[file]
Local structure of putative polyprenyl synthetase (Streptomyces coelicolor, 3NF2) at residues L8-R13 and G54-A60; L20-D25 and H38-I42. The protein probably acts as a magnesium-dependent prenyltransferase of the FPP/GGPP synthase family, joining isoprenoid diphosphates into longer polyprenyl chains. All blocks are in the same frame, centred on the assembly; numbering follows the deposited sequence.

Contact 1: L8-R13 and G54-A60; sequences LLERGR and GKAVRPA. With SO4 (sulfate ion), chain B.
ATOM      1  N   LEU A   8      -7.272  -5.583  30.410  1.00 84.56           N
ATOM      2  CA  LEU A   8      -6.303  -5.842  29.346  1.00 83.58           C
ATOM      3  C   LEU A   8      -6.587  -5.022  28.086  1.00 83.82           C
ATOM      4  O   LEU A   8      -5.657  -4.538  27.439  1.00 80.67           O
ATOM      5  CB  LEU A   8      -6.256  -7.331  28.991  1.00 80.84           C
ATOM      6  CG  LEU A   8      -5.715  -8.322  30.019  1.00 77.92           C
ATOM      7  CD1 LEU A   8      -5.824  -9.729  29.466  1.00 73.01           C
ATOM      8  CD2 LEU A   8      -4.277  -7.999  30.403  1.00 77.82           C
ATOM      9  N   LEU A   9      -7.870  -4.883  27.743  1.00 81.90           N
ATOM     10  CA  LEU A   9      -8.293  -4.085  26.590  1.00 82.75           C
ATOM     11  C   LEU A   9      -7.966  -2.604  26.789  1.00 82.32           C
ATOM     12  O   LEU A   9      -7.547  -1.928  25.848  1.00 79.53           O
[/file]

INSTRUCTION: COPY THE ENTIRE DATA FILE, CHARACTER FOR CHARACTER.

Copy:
Local structure of putative polyprenyl synthetase (Streptomyces coelicolor, 3NF2) at residues L8-R13 and G54-A60; L20-D25 and H38-I42. The protein probably acts as a magnesium-dependent prenyltransferase of the FPP/GGPP synthase family, joining isoprenoid diphosphates into longer polyprenyl chains. All blocks are in the same frame, centred on the assembly; numbering follows the deposited sequence.

Contact 1: L8-R13 and G54-A60; sequences LLERGR and GKAVRPA. With SO4 (sulfate ion), chain B.
ATOM      1  N   LEU A   8      -7.272  -5.583  30.410  1.00 84.56           N
ATOM      2  CA  LEU A   8      -6.303  -5.842  29.346  1.00 83.58           C
ATOM      3  C   LEU A   8      -6.587  -5.022  28.086  1.00 83.82           C
ATOM      4  O   LEU A   8      -5.657  -4.538  27.439  1.00 80.67           O
ATOM      5  CB  LEU A   8      -6.256  -7.331  28.991  1.00 80.84           C
ATOM      6  CG  LEU A   8      -5.715  -8.322  30.019  1.00 77.92           C
ATOM      7  CD1 LEU A   8      -5.824  -9.729  29.466  1.00 73.01           C
ATOM      8  CD2 LEU A   8      -4.277  -7.999  30.403  1.00 77.82           C
ATOM      9  N   LEU A   9      -7.870  -4.883  27.743  1.00 81.90           N
ATOM     10  CA  LEU A   9      -8.293  -4.085  26.590  1.00 82.75           C
ATOM     11  C   LEU A   9      -7.966  -2.604  26.789  1.00 82.32           C
ATOM     12  O   LEU A   9      -7.547  -1.928  25.848  1.00 79.53           O